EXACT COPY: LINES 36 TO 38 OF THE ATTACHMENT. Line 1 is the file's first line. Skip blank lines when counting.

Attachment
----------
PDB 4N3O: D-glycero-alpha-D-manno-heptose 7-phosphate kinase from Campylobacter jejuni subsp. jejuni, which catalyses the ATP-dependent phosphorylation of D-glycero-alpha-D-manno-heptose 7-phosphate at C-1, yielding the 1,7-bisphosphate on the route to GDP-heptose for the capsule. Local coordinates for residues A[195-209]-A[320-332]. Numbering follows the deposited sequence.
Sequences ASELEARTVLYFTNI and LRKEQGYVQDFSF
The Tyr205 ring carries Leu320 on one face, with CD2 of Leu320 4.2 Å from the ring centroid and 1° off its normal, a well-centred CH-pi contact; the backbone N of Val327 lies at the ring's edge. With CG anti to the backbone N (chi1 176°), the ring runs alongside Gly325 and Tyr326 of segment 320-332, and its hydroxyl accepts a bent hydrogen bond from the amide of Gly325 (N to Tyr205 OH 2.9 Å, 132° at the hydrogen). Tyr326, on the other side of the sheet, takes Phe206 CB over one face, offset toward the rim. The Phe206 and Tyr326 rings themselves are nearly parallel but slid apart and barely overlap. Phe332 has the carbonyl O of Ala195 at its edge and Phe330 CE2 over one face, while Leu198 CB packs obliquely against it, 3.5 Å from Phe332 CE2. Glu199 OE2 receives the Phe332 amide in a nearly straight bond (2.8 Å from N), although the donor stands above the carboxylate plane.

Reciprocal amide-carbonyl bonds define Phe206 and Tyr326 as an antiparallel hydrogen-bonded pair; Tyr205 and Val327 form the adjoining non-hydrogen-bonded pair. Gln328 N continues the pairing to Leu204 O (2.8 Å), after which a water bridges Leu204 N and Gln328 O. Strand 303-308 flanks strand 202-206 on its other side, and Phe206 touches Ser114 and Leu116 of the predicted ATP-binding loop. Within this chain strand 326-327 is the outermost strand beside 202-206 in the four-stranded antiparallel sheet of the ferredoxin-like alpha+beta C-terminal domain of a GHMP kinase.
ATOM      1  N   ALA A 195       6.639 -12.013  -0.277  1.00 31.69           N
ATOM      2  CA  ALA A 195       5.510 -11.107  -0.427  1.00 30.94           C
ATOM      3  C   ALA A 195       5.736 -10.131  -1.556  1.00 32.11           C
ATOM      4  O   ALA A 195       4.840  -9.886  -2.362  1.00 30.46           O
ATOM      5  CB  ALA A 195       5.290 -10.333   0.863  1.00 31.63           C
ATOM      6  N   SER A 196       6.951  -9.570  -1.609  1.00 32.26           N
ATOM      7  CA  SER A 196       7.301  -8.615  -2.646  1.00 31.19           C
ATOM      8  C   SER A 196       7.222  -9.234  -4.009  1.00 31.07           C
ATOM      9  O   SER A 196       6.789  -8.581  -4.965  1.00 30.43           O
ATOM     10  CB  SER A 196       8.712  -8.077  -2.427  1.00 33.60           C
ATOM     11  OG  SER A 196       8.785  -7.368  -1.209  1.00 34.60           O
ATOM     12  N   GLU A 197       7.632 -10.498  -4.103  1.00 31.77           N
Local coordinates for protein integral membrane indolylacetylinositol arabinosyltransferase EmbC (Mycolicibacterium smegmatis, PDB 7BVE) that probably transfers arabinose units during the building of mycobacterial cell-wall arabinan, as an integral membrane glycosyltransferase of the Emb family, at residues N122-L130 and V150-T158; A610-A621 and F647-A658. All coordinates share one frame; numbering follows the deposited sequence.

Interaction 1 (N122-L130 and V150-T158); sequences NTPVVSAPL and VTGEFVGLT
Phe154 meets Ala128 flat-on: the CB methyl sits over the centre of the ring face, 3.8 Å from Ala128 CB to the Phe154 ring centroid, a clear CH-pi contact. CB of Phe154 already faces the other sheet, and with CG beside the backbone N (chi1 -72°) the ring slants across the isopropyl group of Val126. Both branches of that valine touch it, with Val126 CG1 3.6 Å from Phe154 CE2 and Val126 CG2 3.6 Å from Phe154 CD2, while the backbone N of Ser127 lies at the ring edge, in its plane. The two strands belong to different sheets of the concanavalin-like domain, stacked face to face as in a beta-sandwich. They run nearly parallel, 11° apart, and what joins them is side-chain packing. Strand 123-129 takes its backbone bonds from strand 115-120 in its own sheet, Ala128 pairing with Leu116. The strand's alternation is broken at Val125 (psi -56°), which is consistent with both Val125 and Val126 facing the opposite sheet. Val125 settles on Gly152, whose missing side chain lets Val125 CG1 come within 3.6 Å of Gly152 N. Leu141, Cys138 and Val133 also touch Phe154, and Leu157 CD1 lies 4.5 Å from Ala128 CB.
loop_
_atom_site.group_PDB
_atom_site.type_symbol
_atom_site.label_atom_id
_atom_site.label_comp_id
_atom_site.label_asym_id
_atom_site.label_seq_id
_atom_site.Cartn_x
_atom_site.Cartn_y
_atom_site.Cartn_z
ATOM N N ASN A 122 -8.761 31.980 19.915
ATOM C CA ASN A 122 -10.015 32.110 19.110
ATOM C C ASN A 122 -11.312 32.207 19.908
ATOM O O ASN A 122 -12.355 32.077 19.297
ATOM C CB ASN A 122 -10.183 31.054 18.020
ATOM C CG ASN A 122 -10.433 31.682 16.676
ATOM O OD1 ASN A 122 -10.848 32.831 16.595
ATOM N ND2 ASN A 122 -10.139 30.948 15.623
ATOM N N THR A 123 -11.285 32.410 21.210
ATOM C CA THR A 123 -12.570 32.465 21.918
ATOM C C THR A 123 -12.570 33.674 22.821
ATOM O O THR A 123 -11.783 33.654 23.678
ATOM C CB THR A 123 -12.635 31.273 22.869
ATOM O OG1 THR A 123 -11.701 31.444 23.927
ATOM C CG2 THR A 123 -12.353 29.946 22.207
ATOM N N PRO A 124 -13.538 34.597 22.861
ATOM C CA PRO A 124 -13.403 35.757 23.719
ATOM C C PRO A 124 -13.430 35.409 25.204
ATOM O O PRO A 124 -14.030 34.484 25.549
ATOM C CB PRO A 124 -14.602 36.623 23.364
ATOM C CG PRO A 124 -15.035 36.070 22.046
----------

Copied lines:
ATOM O OD1 ASN A 122 -10.848 32.831 16.595
ATOM N ND2 ASN A 122 -10.139 30.948 15.623
ATOM N N THR A 123 -11.285 32.410 21.210